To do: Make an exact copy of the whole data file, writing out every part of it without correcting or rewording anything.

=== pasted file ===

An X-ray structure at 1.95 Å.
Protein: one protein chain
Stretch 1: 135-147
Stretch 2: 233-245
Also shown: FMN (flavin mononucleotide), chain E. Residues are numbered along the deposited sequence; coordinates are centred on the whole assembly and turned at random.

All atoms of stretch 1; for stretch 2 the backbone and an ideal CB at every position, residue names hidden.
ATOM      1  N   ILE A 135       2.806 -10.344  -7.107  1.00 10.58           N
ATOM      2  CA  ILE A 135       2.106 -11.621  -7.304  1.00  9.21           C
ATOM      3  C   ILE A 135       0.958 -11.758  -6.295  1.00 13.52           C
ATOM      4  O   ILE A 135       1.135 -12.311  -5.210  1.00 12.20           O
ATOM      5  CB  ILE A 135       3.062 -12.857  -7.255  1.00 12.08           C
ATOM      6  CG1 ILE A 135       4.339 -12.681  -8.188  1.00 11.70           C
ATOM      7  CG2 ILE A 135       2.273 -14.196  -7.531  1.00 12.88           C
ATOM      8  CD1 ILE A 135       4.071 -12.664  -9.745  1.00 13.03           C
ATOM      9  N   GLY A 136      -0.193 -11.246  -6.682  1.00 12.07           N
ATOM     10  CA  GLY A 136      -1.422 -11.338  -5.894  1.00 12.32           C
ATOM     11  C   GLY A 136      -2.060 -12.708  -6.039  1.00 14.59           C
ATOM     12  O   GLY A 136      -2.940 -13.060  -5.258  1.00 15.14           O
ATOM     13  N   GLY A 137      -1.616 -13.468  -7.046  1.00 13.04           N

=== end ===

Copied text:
An X-ray structure at 1.95 Å.
Protein: one protein chain
Stretch 1: 135-147
Stretch 2: 233-245
Also shown: FMN (flavin mononucleotide), chain E. Residues are numbered along the deposited sequence; coordinates are centred on the whole assembly and turned at random.

All atoms of stretch 1; for stretch 2 the backbone and an ideal CB at every position, residue names hidden.
ATOM      1  N   ILE A 135       2.806 -10.344  -7.107  1.00 10.58           N
ATOM      2  CA  ILE A 135       2.106 -11.621  -7.304  1.00  9.21           C
ATOM      3  C   ILE A 135       0.958 -11.758  -6.295  1.00 13.52           C
ATOM      4  O   ILE A 135       1.135 -12.311  -5.210  1.00 12.20           O
ATOM      5  CB  ILE A 135       3.062 -12.857  -7.255  1.00 12.08           C
ATOM      6  CG1 ILE A 135       4.339 -12.681  -8.188  1.00 11.70           C
ATOM      7  CG2 ILE A 135       2.273 -14.196  -7.531  1.00 12.88           C
ATOM      8  CD1 ILE A 135       4.071 -12.664  -9.745  1.00 13.03           C
ATOM      9  N   GLY A 136      -0.193 -11.246  -6.682  1.00 12.07           N
ATOM     10  CA  GLY A 136      -1.422 -11.338  -5.894  1.00 12.32           C
ATOM     11  C   GLY A 136      -2.060 -12.708  -6.039  1.00 14.59           C
ATOM     12  O   GLY A 136      -2.940 -13.060  -5.258  1.00 15.14           O
ATOM     13  N   GLY A 137      -1.616 -13.468  -7.046  1.00 13.04           N